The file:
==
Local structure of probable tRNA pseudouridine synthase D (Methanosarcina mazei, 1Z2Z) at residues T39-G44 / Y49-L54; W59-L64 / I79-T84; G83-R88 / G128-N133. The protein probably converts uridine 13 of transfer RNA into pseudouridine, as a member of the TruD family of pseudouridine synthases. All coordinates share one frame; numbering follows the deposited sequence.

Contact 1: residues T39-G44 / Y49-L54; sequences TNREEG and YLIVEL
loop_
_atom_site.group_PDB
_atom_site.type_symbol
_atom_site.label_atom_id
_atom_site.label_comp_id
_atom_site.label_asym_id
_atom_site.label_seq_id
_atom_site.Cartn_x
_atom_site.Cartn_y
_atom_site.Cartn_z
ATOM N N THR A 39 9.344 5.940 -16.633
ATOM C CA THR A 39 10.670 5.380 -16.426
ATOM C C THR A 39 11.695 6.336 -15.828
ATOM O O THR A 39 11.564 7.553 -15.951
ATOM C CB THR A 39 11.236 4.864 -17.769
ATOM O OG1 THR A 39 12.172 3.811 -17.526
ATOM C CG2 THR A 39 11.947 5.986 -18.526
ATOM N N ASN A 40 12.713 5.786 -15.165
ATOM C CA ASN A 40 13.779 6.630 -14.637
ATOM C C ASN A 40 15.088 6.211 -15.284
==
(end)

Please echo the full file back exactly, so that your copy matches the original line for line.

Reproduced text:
Local structure of probable tRNA pseudouridine synthase D (Methanosarcina mazei, 1Z2Z) at residues T39-G44 / Y49-L54; W59-L64 / I79-T84; G83-R88 / G128-N133. The protein probably converts uridine 13 of transfer RNA into pseudouridine, as a member of the TruD family of pseudouridine synthases. All coordinates share one frame; numbering follows the deposited sequence.

Contact 1: residues T39-G44 / Y49-L54; sequences TNREEG and YLIVEL
loop_
_atom_site.group_PDB
_atom_site.type_symbol
_atom_site.label_atom_id
_atom_site.label_comp_id
_atom_site.label_asym_id
_atom_site.label_seq_id
_atom_site.Cartn_x
_atom_site.Cartn_y
_atom_site.Cartn_z
ATOM N N THR A 39 9.344 5.940 -16.633
ATOM C CA THR A 39 10.670 5.380 -16.426
ATOM C C THR A 39 11.695 6.336 -15.828
ATOM O O THR A 39 11.564 7.553 -15.951
ATOM C CB THR A 39 11.236 4.864 -17.769
ATOM O OG1 THR A 39 12.172 3.811 -17.526
ATOM C CG2 THR A 39 11.947 5.986 -18.526
ATOM N N ASN A 40 12.713 5.786 -15.165
ATOM C CA ASN A 40 13.779 6.630 -14.637
ATOM C C ASN A 40 15.088 6.211 -15.284